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A Guide to the Common Reporting Standard

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The UK economy loses £69.9 billion on a yearly basis through tax avoidance and tax evasion in what the Tax Justice Network call the “shadow economy.”

To put that figure in perspective:

  • This figure is more than two-thirds of the UK pension bill (£92.1 billion in 2015/16)
  • More than the combined total of both the Disability Benefit and the Housing Benefit (£62.7 billion in 2015/16)
  • Almost £10 billion more than is spent on defence (£61.8 billion in 2014/15)

Given these rather shocking figures (and other countries fair no better in many cases), it stands to reason that the international community has worked together to develop a reciprocal exchange of financial information.  In today’s world, international trade barriers have been reduced, and in some cases, are now non-existent. To name one, the European Union has become far more mobile.

Therefore, an automatic procedure designed to exchange information between HMRC and tax departments in other territories is an essential tool in enabling authorities to administer and enforce their own taxes and to tackle tax avoidance and evasion.

The OECD’s Solution

To combat the issue of tax avoidance and evasion in an international trading climate, the Organization for Economic Cooperation and Development (OECD) and the G20, in close cooperation with the European Union, created the Common Reporting Standard (CRS) in early 2014.

Under the CRS, jurisdictions obtain financial information from local financial institutions and automatically exchange that information with other countries on an annual basis.

The CRS requires banks, custodians and other financial institutions, such as brokers, certain collective investment vehicles and insurance companies to automatically transfer ‘bulk’ (without a request being made per the previous regulations) taxpayer information on “reportable accounts” from the country of source to the country of residence, if the country they reside in is one of the signatories to the CRS.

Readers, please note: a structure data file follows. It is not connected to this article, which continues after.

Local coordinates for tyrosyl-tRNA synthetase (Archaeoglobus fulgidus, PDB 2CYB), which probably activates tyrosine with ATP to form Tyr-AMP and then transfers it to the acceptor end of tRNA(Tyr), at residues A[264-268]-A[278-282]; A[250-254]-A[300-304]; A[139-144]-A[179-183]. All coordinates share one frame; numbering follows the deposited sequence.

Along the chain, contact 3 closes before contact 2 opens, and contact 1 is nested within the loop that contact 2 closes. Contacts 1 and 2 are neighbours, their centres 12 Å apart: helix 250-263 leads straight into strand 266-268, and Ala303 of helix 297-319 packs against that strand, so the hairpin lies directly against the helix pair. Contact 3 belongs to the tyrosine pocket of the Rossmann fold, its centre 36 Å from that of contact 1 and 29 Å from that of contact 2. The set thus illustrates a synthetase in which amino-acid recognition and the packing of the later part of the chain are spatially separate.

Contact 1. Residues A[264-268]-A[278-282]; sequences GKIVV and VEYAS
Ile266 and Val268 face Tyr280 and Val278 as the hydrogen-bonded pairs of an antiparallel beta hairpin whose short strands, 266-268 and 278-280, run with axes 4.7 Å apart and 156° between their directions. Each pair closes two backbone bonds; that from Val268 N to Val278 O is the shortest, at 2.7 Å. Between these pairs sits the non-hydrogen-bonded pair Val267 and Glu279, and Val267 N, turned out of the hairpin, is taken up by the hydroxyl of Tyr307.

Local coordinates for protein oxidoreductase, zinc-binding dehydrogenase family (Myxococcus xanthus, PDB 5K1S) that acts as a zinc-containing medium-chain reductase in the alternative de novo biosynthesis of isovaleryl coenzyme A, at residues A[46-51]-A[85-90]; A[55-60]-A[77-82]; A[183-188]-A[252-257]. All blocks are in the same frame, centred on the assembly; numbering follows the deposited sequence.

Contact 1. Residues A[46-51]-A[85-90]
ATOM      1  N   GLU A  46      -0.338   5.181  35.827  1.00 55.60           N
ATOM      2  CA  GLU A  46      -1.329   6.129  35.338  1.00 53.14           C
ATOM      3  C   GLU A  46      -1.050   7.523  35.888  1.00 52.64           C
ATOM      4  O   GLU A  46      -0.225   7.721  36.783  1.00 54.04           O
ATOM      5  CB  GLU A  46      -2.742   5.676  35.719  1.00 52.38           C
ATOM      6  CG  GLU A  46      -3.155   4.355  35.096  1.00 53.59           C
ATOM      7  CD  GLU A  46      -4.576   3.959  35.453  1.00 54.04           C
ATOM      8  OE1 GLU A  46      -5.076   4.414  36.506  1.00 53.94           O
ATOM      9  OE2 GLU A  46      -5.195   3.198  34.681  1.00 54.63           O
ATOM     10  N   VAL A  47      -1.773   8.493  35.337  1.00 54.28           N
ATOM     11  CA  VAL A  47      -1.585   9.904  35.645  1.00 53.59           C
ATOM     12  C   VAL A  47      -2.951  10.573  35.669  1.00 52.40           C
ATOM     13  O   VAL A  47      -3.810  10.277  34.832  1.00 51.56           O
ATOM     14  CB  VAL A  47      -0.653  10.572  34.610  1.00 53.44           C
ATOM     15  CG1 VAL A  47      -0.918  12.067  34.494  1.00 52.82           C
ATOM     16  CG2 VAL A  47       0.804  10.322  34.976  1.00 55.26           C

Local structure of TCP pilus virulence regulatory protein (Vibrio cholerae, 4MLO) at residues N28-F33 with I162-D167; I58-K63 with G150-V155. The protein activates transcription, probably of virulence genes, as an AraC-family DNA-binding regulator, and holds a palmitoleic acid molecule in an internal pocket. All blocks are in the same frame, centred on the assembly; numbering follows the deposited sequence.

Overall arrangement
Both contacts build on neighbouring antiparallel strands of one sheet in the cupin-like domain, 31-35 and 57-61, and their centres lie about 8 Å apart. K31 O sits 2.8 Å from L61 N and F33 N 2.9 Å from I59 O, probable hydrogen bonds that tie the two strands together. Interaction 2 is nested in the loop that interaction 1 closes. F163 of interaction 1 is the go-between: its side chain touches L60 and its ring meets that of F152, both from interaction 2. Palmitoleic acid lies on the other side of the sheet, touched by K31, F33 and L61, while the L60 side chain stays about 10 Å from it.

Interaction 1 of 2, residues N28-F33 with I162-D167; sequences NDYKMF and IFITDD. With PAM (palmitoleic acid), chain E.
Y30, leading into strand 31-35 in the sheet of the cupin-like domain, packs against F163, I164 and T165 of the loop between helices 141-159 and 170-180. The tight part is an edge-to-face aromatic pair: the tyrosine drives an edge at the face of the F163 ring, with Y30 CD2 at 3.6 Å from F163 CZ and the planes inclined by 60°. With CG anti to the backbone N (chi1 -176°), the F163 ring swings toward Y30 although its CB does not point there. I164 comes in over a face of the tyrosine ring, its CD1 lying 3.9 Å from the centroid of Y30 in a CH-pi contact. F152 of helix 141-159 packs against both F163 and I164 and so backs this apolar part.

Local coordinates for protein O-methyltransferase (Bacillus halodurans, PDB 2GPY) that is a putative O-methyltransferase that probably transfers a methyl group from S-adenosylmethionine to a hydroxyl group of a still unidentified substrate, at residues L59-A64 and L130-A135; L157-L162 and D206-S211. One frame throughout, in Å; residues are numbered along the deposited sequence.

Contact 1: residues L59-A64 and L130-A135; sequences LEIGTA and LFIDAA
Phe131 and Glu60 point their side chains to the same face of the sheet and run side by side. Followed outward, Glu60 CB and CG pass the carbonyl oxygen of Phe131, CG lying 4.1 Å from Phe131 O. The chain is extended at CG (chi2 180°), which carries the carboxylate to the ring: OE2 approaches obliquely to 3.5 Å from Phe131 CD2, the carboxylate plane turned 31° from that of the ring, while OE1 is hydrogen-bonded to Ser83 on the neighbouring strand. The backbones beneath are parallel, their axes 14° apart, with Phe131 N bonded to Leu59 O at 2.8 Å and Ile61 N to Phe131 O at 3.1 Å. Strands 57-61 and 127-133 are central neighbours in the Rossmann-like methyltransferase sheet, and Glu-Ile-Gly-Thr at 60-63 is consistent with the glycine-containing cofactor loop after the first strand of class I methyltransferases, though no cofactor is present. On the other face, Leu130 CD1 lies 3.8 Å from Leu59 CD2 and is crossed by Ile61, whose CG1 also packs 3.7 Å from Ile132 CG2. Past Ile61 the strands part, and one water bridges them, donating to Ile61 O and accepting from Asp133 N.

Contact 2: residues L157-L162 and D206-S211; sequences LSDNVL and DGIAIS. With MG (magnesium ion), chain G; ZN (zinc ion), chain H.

Reportable accounts include accounts held by individuals and entities (and includes trusts and foundations). The CRSincludes a requirement to look through passive entities to report on the individuals that ultimately control them.

The overall standard now consists of three components:

  • The CRS, which contains the reporting and due diligence rules
  • The Model Competent Authority Agreement (Model CAA), which contains the detailed rules on the exchange of information
  • The OECD Commentaries, which provides additional guidance on local implementation of the CAA and CRS

So far 97 countries, including the UK have stated their intention to adopt the legislation.  Early adopters will begin the first stage of the process in January 2016.  By the end of 2018, 91 jurisdictions will exchange the information on financial accounts.

Inspired by the CRS and following recent agreement at the Economic and Financial Affairs Council of the EU (Ecofin) on the revision of the Directive on Administrative Cooperation (regarding mandatory automatic exchange of information in the field of taxation – DAC), the first automatic exchanges of financial information within the EU will take place from September 2017.

taxes-646504_1280The Benefits of the CRS

The biggest benefit of the CRS is the transparency it provides to adopting countries.  The process will allow those nations to gain a clear picture of companies and individuals who are evading domestic tax via sheltered funds contained offshore.  If funds are held in an adopting country, then any moves to avoid or evade tax will be picked up by the governing jurisdiction.